So, now you are forewarned, I'm going to get straight to the point.
One of the first things you learn as a writer is to do everything you can to keep the reader submerged in your story. This means quadruple checking your manuscript for anything that might make your reader pause in consternation, confusion, or general WTFery. It's solid advice, but it has a built in error because the world is filled with people from different cultures with differing norms and standards and concepts of what constitutes Normal.
But Facts Are Facts
YA set in the USA always makes me pause when the teens climb into their cars. My mind goes: 'Wait, what, they stole their parents' car or something? What's happening here? Oh yes, America.'
That was a silly example, but I used it specifically to show you how even the small things matter.
Take my own books for example. There's a scene in Scar where a main character walks past some hobos sitting on the side walk while smoking meth through an old lightbulb. Locally, meth is called Tik, and this how the character thinks of it--as Tik.
My best friend told me I should cut the scene because only South Africans would understand it. I told him that I didn't care, and I don't. The druggie homeless aren't an integral part of the plot so, sorry world, but I'm not going to rinse all the flavour from my writing.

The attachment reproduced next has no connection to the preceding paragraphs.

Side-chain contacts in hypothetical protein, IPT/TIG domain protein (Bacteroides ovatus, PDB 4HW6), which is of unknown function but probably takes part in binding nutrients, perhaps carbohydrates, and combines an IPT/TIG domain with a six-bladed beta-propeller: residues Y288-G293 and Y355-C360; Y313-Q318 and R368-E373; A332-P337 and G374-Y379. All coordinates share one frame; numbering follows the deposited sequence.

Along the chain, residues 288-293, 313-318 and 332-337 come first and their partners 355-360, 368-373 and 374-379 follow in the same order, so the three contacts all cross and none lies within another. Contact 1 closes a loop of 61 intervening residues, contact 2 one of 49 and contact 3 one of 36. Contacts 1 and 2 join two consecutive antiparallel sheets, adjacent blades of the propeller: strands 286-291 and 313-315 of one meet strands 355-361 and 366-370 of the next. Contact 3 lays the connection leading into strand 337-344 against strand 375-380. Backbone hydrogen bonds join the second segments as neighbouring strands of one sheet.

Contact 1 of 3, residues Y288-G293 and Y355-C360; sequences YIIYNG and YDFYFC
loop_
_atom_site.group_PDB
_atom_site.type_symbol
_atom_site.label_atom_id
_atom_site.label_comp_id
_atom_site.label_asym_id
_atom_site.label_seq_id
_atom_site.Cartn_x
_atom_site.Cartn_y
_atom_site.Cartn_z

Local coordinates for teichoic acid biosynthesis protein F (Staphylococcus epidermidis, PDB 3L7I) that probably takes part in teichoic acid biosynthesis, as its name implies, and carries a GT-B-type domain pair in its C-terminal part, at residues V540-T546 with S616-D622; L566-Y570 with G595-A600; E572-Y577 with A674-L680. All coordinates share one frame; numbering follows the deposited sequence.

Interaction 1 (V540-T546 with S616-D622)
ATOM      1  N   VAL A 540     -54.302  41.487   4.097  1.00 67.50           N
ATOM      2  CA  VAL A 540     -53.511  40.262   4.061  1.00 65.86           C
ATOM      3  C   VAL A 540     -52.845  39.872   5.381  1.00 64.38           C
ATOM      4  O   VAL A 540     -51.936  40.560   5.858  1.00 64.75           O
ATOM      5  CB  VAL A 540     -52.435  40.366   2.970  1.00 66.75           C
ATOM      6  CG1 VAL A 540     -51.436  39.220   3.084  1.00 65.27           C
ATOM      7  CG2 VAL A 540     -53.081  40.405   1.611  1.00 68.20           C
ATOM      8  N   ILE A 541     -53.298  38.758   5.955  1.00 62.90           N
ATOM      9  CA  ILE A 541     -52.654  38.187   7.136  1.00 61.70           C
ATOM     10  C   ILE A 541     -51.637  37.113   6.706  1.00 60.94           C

Part of my motivation for writing The Celestial Talisman books is that I wanted to read a book that captured the uniqueness of South Africa. I'm tired of reading books set in places that feel nothing like home.
In part, I think this may be one of the reasons why I appreciate Fantasy so much. At least the culture shock is expected, and there's usually some exposition or explanatory dialogue to ensure you piece things together. That being said, Fantasy has its own problems...
The Pseudo European Fantasy World Where Everyone Has A Welsh Name
Hands in the air if you mentally groan every time you read a book with characters called Bryn or Tyvern or anything similar. And how about grand castles? Knights?
There's a mental advantage to using these vaguely Medieval European settings in that the reader is a familiar with them. The same goes for popular mythological creatures and gods. Who hasn't heard of Odin, Pegasus, or fairies?
But oh my soul, I'm over it. It's reached a point where I approach new books with a sense of trepidation.
Are You Still With Me?
I have no idea if you've been able to relate to any part of this post. If you have then I want you to consider what it must be like to read thousands of books and never find a single character or situation that truly resonates with you. Imagine longing for a hero with the same skin colour as you, or the same sexuality.
As I see it, books are fulfilling in two ways: on one hand, they give us a sense of belonging by letting us escape this work through characters we identify with. On the other, they trigger our imagination and curiosity by presenting us with things we know nothing about.
If we don't embrace diversity in literature then we'll always be failing somebody in one of those aspects.
Regulars and passers-by, please drop a comment if you can recommend a great diverse book